This post is a free, self-guided Prague Castle Tour with a walking tour map and audio tour option.
We also list free (pay-what-you-wish) guided and small group options.
Prague Castle is one of the most historically significant landmarks in the city, and it’s made up of several important buildings including cathedrals, churches, palaces, and more.
It’s important to note that the castle grounds are entirely free to visit.
There are some areas you need a ticket to enter, but most of the castle grounds are free to visit.
These areas include multiple courtyards, gardens, the Deer Moat, the entrance of St. Vitus Cathedral, and more. The Golden Lane is free daily after 5 pm.
We have provided a self-guided tour option in the next section (Things to See), which is a shortened version of our GPS-led audio tour (€1.99).
Several companies offer pay-what-you-wish walks (which are referred to as “free tours”).
These tours essentially follow the route we laid out with our self-guided walk, though some also include a walk up from the Charles Bridge.
If you’re interested in seeing the interior of these locations, you can get tickets that provide entry to these areas with a paid tour.
These outings run the gamut from short orientations to half-day excursions which cover a lot of information about the historic site.
Prague Castle has both an official guided tour and an official audio guide you may want to consider.
There are even night tours you can take.
If you’re more interested in the self-guided route, there are three different types of tickets that provide admission to certain areas of the castle: Circuit A, Circuit B, and Circuit C.
While Circuit A and C include special exhibitions, Circuit B is the most affordable choice.
It covers the cost of admission to sites such as St. Vitus Cathedral, Old Royal Palace, St. George’s Basilica, and Daliborka Tower.
There are a few different ways to save money on both Prague Castle tours and tickets. We cover these options in the discounts section below.
There are many interesting you will discover at Prague Castle, and this section provides a map and self-guided walking tour that summarizes them.
This self-guided tour is a shortened version of our Prague Castle audio tour (We also have one of Old Town + the Jewish Quarter).
Here’s a sample.
There is no schedule (take our tours anytime you wish). We also have an audio tour of Central Rome.
The tour is researched and recorded by one of our local tour guides and costs just €2.99 per download.
Click on the map to enlarge.
For the most part, the First Courtyard is a latecomer to the castle grounds, but you can still see several phases of the castle’s history here.
If you look to the Western edge, you’ll see the Matthias Gate, built in 1614 and named for Matthias, King of Bohemia and the Holy Roman Emperor.
Empress Maria Theresa commissioned changes to the castle.
Her architect, Nicolo Pacassi, designed the buildings of the New Royal Palace, which enclose the First and Second Courtyards.
Look to the top of the columns on either side of Gate of the Giants, the metalwork that now encloses the First Court, and you’ll see the Wrestling Titans designed by Ignác Platzer.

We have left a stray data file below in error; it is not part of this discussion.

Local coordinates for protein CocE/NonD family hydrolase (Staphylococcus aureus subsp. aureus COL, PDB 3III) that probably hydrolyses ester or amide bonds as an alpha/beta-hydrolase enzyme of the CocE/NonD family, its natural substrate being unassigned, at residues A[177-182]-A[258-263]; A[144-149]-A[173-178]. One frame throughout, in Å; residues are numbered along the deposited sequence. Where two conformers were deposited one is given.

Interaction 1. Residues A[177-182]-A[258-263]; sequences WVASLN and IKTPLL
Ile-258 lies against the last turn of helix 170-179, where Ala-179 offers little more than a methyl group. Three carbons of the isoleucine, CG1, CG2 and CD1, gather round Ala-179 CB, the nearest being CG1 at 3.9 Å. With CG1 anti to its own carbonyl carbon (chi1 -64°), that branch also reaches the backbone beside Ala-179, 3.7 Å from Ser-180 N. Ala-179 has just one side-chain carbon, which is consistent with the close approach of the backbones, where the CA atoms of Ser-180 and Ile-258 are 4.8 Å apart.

The statue outside the First Courtyard gates is of Tomáš Garrigue Masaryk, the first president of Czechoslovakia following the fall of the Austro-Hungarian Empire.
Tomáš Garrigue Masaryk
Besides overseeing huge changes in the government, Masaryk also made some changes to the castle.
In the First Courtyard, he added the austere flagpoles on either side of the Matthias Gate, made of pine tree trunks.
He also added the two additional gates at either corner of the courtyard; using these gates, Masaryk could come and go from the castle without ever passing under the insignia of emperors.
Changing of the Guards Prague Castle
If you decide to watch the changing of the guard at noon, this is the place.
The castle is guarded by a special division of the Czech military, and while there’s a small, minimal ceremonial changing of the guard hourly, the one at noon is much more elaborate and includes a brass band.
This is where you’ll find the New Royal Palace, which mostly still serves state functions today.
From where you’ve entered, the main sight is the Chapel of the Holy Cross: a wide, white building with a tower built into its left end and a small cross at the top center.
Chapel of the Holy Cross
Looking to the left of the chapel, you can see a couple of small features standing in the middle of the courtyard:
Kohl’s Fountain, a 1686 addition that brings up water from the Brusnice Stream below the Powder Bridge.
Further left, the short northern side of the courtyard used to be the Royal Stables.
In 1583, Holy Roman Emperor Rudolf II had ramparts and a vicarage torn down to make room for his horse collection.
Today, this location is the home of the Prague Castle Picture Gallery.
Some of the more notable relics from the cathedral are actually on display at the Chapel of the Holy Cross in the Second Courtyard, which is the home of the Treasure of St. Vitus’ Cathedral exhibit.
This attraction includes artifacts from as early as the 11th century, and it’s a lot less crowded on average than the cathedral.
You will need tickets to see this exhibition, and you can purchase them individually in the Second Courtyard.
Alternatively, entry is included with a Circuit C ticket.
Holy Roman Emperor Rudolf II was famous as an art collector and art patron; he’s a major reason for Prague’s history as one of Europe’s great cultural centers.